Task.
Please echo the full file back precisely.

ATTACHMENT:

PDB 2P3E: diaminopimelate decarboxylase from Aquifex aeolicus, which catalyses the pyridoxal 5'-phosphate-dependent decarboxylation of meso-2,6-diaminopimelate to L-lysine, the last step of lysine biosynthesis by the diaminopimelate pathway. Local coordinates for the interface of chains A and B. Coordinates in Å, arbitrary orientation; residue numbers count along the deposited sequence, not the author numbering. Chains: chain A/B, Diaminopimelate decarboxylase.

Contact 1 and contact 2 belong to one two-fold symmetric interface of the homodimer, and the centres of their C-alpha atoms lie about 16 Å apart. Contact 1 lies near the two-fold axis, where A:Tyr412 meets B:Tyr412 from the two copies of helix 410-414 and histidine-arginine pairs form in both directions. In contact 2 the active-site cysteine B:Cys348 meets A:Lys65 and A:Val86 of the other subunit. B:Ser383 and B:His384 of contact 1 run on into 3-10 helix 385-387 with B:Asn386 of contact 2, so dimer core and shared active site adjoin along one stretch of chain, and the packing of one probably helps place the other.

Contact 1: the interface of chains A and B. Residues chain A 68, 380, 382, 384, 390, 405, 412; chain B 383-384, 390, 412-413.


PDB 2P3E: diaminopimelate decarboxylase from Aquifex aeolicus, which catalyses the pyridoxal 5'-phosphate-dependent decarboxylation of meso-2,6-diaminopimelate to L-lysine, the last step of lysine biosynthesis by the diaminopimelate pathway. Local coordinates for the interface of chains A and B. Coordinates in Å, arbitrary orientation; residue numbers count along the deposited sequence, not the author numbering. Chains: chain A/B, Diaminopimelate decarboxylase.

Contact 1 and contact 2 belong to one two-fold symmetric interface of the homodimer, and the centres of their C-alpha atoms lie about 16 Å apart. Contact 1 lies near the two-fold axis, where A:Tyr412 meets B:Tyr412 from the two copies of helix 410-414 and histidine-arginine pairs form in both directions. In contact 2 the active-site cysteine B:Cys348 meets A:Lys65 and A:Val86 of the other subunit. B:Ser383 and B:His384 of contact 1 run on into 3-10 helix 385-387 with B:Asn386 of contact 2, so dimer core and shared active site adjoin along one stretch of chain, and the packing of one probably helps place the other.

Contact 1: the interface of chains A and B. Residues chain A 68, 380, 382, 384, 390, 405, 412; chain B 383-384, 390, 412-413.